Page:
Robert Reich: If the Democrats remain silent, the vacuum will be filled by the Republican snake oil of federal spending cuts and cut taxes on big corporations and the wealthy.
Robert Reich: The Republican lie that the nation’s long-term budget deficit is responsible for high unemployment would be laughable if it weren’t so tragically irrelevant to the current situation.
Robert Reich: The leaders of the Street and big business may now have to wake up to a reality they’ve tried to avoid — that the central economic problem of our time isn’t the long-term budget deficit but the immediate deficit in aggregate demand.
Robert Reich: Republicans figure that if they can’t sell the pig, they’ll just put lipstick on it and find some suckers who will think it’s something else.
Robert Reich: The underlying problem isn’t the budget deficit. It’s that so much income and wealth are going to the top that most Americans don’t have the purchasing power to sustain a strong recovery.
Robert Reich: The requirement that everyone purchase health insurance, or pay a fine doesn’t appeal to many Americans. They don’t like the government telling them they have to buy something. But the healthcare system can’t work without this mandate. Only if everyone buys insurance can insurers afford to cover people with preexisting conditions, or pay the costs of catastrophic diseases.
Robert Reich: What happened to John Boehner’s $100 billion budget-cutting commitment? What became of Paul Ryan’s big ideas? Where did all the roaring and raging on the right during the 2010 election go?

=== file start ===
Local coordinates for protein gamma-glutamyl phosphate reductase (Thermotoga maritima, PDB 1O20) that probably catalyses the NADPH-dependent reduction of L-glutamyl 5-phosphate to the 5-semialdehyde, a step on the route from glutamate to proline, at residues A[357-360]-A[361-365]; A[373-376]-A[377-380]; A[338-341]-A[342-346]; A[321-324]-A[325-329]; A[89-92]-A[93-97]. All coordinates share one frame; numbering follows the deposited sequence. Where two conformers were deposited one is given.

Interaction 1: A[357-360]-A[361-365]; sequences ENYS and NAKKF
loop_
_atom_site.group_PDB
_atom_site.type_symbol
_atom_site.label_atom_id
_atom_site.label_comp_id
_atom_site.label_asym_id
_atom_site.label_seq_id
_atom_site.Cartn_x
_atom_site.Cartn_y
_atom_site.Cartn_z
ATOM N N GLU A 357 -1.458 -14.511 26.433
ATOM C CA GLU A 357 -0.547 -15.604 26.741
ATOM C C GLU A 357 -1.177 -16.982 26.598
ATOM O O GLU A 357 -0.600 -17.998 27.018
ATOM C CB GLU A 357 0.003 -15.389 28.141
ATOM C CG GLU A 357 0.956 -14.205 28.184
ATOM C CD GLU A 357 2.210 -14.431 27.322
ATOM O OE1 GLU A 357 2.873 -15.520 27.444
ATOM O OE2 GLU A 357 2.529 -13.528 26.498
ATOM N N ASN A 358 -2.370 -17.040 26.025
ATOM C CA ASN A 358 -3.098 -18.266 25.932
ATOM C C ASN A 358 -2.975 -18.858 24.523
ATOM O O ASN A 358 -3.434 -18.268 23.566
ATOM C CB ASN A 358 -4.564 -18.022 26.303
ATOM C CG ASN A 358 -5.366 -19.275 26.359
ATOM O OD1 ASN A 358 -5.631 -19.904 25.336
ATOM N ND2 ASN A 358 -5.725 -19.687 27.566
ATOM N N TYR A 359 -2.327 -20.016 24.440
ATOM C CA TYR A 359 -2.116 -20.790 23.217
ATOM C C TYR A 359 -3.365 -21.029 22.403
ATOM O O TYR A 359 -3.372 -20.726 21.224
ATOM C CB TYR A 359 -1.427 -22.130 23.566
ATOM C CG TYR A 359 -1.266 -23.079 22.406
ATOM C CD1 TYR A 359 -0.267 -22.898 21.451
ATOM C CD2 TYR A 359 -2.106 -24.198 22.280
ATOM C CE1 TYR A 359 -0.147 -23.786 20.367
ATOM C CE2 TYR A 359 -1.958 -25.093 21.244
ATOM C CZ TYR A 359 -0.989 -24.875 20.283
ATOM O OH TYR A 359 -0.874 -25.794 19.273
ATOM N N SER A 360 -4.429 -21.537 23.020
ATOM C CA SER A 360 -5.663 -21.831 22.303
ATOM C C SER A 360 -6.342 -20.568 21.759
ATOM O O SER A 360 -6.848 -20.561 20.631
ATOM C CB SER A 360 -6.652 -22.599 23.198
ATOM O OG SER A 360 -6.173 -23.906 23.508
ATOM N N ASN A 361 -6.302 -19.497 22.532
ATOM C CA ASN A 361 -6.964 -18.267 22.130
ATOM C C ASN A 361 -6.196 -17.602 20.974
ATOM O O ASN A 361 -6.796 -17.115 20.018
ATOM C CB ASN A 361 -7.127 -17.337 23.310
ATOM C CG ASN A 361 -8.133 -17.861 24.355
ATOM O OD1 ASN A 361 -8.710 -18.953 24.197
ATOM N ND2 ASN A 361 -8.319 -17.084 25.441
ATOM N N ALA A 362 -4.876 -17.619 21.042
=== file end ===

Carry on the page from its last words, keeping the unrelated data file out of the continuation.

Thousands of protesters gathered this weekend in Palm Springs to express opposition to the secret meeting held by David and Charles Koch. The Koch brothers, owners of the 2nd largest privately held corporation in the United States, were conducting their bi-annual retreat where they and a cadre of well heeled power brokers hold strategy sessions.
Robert Reich: The only practical effect of adding $858 billion to the deficit will be to put more pressure on Democrats to reduce non-defense spending of all sorts, including Social Security and Medicare, as well as education and infrastructure.
Robert Reich: The Democratic Party can no longer ignore critical investments in the productivity of average workers. Nor can it ignore the increasing concentration of income and wealth at the very top, and the inability of America’s middle and working class to get the economy moving again.
Robert Reich: In political terms, a strong stand enables the President to clearly demonstrate who’s side he’s on (the working and middle class that’s still bearing the brunt of this lousy economy) and who’s side the Republicans are on (the powerful and privileged who brought much of this on, and who are now doing just fine).